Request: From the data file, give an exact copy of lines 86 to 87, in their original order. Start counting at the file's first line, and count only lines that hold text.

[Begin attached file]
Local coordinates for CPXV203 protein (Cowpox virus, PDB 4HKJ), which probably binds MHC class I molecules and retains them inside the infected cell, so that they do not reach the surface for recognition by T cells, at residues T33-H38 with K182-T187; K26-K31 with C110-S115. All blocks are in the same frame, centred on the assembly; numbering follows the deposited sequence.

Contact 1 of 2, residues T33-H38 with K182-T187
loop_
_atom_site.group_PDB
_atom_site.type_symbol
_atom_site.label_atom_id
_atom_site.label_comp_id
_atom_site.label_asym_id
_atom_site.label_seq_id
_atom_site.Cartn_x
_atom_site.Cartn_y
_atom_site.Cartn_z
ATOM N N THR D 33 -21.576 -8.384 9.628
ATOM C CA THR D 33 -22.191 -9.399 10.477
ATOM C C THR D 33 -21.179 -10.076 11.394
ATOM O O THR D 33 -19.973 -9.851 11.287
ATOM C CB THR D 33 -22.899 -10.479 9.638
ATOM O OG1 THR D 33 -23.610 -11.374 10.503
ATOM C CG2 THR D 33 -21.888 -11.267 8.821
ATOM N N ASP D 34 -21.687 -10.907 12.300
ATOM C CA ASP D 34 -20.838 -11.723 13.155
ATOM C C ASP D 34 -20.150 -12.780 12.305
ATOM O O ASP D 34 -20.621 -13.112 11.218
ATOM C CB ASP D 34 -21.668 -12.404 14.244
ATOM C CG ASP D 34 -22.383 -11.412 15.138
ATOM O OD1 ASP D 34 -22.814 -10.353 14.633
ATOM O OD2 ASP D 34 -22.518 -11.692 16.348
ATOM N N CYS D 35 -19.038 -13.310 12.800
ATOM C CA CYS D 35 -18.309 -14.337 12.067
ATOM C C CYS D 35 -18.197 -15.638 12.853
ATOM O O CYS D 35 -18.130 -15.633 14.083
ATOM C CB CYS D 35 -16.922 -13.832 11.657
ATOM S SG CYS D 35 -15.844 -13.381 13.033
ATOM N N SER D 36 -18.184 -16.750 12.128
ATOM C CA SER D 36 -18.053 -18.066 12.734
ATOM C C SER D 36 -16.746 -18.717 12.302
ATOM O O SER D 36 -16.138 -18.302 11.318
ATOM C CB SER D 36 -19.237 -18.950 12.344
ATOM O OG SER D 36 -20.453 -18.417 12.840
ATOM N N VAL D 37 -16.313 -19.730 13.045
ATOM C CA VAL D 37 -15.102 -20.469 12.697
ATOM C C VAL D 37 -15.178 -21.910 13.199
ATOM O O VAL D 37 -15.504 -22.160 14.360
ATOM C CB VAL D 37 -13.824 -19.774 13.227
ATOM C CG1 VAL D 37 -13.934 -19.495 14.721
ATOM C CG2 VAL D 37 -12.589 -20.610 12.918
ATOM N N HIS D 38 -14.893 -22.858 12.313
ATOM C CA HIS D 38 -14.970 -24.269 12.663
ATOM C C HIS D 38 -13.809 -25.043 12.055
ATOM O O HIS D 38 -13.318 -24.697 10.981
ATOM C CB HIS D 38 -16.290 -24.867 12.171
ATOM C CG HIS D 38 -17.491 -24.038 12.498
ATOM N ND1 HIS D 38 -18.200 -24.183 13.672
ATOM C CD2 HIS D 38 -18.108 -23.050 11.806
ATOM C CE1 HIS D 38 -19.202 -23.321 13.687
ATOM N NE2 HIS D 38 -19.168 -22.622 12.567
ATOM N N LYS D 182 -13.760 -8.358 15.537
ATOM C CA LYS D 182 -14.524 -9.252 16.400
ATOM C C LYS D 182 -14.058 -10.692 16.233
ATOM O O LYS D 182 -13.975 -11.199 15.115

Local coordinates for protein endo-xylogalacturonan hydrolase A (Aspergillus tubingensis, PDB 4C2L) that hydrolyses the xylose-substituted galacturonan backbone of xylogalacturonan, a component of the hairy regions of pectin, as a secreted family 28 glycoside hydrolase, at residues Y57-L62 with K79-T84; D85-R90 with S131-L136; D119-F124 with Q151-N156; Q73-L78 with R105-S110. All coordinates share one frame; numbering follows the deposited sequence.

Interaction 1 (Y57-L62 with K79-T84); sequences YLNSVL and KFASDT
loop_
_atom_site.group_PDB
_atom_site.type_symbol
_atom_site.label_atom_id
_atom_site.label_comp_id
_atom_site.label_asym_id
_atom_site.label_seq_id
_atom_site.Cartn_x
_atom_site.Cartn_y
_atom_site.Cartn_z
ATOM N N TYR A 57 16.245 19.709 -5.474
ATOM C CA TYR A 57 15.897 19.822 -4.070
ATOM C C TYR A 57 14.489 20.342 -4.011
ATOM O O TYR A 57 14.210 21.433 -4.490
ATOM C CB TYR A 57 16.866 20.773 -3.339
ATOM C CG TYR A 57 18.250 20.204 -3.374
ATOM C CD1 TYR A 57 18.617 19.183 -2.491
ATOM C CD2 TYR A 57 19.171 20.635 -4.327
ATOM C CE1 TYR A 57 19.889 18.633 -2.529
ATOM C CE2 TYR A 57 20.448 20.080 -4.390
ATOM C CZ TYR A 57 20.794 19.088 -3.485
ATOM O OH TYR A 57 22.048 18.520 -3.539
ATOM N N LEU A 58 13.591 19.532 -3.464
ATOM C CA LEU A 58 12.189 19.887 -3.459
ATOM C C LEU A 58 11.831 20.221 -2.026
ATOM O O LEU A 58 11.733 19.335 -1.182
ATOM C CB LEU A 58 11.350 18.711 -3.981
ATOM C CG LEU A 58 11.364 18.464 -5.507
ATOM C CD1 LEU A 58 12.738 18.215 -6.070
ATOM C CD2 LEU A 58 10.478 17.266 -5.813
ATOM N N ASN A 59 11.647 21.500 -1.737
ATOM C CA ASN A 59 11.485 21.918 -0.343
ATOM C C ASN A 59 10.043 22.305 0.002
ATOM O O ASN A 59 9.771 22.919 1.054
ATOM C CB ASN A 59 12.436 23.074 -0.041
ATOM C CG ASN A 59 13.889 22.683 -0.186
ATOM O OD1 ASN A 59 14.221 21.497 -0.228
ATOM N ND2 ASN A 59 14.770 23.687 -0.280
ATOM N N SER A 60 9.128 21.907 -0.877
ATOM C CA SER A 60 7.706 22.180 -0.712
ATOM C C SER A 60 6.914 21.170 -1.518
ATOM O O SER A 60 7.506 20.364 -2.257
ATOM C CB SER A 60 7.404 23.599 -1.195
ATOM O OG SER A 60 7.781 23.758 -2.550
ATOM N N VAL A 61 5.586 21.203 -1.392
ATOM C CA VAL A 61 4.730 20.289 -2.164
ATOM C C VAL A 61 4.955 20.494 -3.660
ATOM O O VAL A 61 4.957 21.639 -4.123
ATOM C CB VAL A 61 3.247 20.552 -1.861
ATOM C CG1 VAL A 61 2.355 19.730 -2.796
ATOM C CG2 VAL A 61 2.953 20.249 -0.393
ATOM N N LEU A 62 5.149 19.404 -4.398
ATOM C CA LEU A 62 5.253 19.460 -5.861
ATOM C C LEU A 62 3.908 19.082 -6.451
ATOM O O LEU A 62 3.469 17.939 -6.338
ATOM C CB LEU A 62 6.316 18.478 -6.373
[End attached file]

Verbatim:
ATOM C CA LEU A 58 12.189 19.887 -3.459
ATOM C C LEU A 58 11.831 20.221 -2.026